Research shows that people select themselves and are selected into occupations, partly because of their personality, and this has implications for their person-environment fit. Although it has been shown that personality congruence between the individual and the environment is important to job satisfaction, the effect of personality congruence in occupations on job satisfaction is not well understood. In a sample of 22,787 individuals, nested within 25 occupational groups from the British Household Panel Survey and the UK Household Longitudinal Study, we examined (1) whether average levels of personality vary across occupational groups, and (2) whether there is a cross-level interaction between the occupational mean personality and the individual's personality, with job satisfaction. We found there were modest differences across occupational groups in all FFM traits. Neuroticism and openness interacted with the corresponding mean personality, showing that for these traits the fit between an individual's personality and the average personality of the occupation makes a difference for job satisfaction.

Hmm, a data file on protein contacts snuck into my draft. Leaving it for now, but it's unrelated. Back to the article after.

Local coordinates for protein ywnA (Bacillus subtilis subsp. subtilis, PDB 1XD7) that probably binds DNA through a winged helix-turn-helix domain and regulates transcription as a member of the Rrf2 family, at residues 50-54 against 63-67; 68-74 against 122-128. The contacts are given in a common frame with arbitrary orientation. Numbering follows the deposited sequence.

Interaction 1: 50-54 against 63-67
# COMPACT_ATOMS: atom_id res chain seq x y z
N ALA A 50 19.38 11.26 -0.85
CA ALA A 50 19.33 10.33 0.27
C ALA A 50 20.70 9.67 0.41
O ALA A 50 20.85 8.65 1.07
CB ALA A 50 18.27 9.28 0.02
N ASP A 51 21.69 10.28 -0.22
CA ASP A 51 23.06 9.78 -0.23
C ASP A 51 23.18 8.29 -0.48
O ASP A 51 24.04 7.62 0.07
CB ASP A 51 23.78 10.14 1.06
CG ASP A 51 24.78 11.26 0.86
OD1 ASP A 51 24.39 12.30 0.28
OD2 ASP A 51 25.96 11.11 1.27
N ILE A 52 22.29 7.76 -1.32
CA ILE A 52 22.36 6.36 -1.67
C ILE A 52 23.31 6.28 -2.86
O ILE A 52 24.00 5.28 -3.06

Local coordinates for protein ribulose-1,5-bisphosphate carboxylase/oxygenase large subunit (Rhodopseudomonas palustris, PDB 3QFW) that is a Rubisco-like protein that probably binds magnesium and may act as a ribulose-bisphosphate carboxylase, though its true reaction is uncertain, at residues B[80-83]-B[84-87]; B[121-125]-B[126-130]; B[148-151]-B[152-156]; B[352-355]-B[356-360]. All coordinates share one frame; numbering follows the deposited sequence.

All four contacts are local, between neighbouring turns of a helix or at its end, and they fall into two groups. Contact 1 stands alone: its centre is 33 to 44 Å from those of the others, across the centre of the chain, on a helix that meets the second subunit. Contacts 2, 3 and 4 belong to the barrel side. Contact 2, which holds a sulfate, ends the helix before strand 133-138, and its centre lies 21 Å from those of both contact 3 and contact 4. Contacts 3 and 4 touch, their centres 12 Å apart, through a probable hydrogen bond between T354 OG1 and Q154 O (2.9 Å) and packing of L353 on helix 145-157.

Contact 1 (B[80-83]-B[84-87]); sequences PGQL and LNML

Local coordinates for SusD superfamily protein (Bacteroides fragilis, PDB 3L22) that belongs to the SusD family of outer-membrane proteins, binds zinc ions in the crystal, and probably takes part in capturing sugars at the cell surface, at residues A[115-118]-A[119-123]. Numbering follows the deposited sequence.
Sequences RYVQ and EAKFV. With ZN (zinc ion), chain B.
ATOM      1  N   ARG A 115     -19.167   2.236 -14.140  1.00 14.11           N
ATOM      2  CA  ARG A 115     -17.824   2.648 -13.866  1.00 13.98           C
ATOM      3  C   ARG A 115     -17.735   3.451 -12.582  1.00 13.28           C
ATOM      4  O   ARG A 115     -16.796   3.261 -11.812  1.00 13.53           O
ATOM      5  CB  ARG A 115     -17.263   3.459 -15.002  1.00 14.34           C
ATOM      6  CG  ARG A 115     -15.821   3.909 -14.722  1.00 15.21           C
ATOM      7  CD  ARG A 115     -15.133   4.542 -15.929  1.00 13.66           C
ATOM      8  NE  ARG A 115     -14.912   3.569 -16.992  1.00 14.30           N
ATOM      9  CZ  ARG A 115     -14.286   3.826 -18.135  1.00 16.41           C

Törnroos, M., Jokela, M., & Hakulinen, C. (2019). The relationship between personality and job satisfaction across occupations. Personality and Individual Differences, 145, 82–88. https://doi.org/10.1016/j.paid.2019.03.027